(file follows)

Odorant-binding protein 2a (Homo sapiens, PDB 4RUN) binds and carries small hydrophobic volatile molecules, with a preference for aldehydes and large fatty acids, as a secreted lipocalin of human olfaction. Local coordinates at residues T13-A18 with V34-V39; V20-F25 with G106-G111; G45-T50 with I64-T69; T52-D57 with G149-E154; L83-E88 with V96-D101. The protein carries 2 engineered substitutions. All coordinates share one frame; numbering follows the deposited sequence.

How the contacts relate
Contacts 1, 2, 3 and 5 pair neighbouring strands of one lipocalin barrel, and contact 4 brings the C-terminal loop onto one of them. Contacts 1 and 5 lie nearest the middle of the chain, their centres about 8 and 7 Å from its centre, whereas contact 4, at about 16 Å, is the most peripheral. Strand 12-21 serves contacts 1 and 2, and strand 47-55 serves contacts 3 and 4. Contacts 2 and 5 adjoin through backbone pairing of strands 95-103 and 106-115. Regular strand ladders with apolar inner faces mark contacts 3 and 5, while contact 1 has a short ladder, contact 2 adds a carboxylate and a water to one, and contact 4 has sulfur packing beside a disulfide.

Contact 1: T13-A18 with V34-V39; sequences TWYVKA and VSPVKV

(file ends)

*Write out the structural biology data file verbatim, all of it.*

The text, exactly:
Odorant-binding protein 2a (Homo sapiens, PDB 4RUN) binds and carries small hydrophobic volatile molecules, with a preference for aldehydes and large fatty acids, as a secreted lipocalin of human olfaction. Local coordinates at residues T13-A18 with V34-V39; V20-F25 with G106-G111; G45-T50 with I64-T69; T52-D57 with G149-E154; L83-E88 with V96-D101. The protein carries 2 engineered substitutions. All coordinates share one frame; numbering follows the deposited sequence.

How the contacts relate
Contacts 1, 2, 3 and 5 pair neighbouring strands of one lipocalin barrel, and contact 4 brings the C-terminal loop onto one of them. Contacts 1 and 5 lie nearest the middle of the chain, their centres about 8 and 7 Å from its centre, whereas contact 4, at about 16 Å, is the most peripheral. Strand 12-21 serves contacts 1 and 2, and strand 47-55 serves contacts 3 and 4. Contacts 2 and 5 adjoin through backbone pairing of strands 95-103 and 106-115. Regular strand ladders with apolar inner faces mark contacts 3 and 5, while contact 1 has a short ladder, contact 2 adds a carboxylate and a water to one, and contact 4 has sulfur packing beside a disulfide.

Contact 1: T13-A18 with V34-V39; sequences TWYVKA and VSPVKV